We sat around our little table and created another chapter of our history. That was also the last Christmas I was able to hear any holiday music without amplification.

When we moved back here, we started collecting more ornaments. We still use the ones we made, because they remind me to persevere during the trying times. We have dog-statue ornaments, and many home-made ones from wonderful artist friends. We have funny ones shaped like Bigger (because he's a lot like Mill'E-Max), We have ones with big hearts (for Bristol), We have ones for Rudy, Gracy, and all the other dogs we have had in our lives. This year I believe we will have a striped ornament for our very special striped dog. As we decorate the tree, we tell the stories of how this particular bit of history came to us. So that by the time the tree is decorated, it is a story in its own right.

I have really been making an effort to find new ways to appreciate this time of year. However I can't seem to get away from the music! This morning, I was in Walmart with my SSP. I was surprised I could hear some kind of high pitched noise. I didn't know what it was and more and more, it sounded like someone moaning in pain, or a wounded farm animal. I asked my SSP if she could hear that moaning noise and she replied that that was not moaning, but that song "Angels We Have Heard on High." They were on the "glooooooooooooria" part, I guess. Only it didn't sound very glorious to me. We instead had a good laugh about barn yard animals singing Christmas music, because it really did sound like that! I've ruined Christmas music for her forever now!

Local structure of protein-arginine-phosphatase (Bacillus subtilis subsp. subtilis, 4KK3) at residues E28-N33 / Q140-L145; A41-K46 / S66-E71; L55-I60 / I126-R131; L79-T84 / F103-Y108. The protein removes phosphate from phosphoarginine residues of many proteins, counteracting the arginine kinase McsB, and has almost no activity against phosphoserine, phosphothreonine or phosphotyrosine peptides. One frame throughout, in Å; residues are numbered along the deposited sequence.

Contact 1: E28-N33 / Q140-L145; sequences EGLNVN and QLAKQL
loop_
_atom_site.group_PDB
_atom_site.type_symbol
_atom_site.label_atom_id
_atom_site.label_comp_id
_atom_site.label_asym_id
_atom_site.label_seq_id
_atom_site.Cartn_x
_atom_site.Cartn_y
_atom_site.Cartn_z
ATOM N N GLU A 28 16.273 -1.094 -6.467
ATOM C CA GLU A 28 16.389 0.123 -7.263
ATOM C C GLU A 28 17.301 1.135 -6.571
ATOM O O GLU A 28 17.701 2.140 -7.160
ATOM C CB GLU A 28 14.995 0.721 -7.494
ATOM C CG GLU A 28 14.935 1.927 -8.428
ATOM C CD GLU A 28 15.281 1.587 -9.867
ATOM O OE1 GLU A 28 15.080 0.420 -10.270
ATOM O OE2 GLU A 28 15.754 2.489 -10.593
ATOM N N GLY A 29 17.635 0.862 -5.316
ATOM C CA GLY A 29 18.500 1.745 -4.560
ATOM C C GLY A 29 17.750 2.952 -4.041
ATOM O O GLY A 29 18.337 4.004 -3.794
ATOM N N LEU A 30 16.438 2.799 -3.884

Friday, December 9, 2011

Tomboy Goes To Beauty School

So my friend texts me at work this morning and tells me that her friend, who works at a well known Beauty school here in New Orleans has invited us for facials and all of that stuff. I was kind of nonplused about this because I am a huge tomboy. For me, a clean pair of jeans and a shirt without Turmeric stains on it is good enough for anything I'm likely to encounter in my life. I do have long hair but I either wear it long or pull it back. I don't own any of that girl paint, or anything, and I've never had a facial in my life. Naturally I thought I should have the experience so I could know what all of the fuss was about.

We arrived and I had my nails done. I picked out dark purple polish and Kayla got right to work on my nails. Holding still for that was so, so hard. My hands are the world to me, and I know it probably seems obvious that it's this way for a deafblind person, I never really realized how disconnected with the world I become when I can not use my hands at will. I can't text or read, or talk, or listen, or reach down to pet my dog. It was very strange. I guess it helped me be mindful in the moment of having them done because I couldn't do anything else but relax and kind of space off into my own world.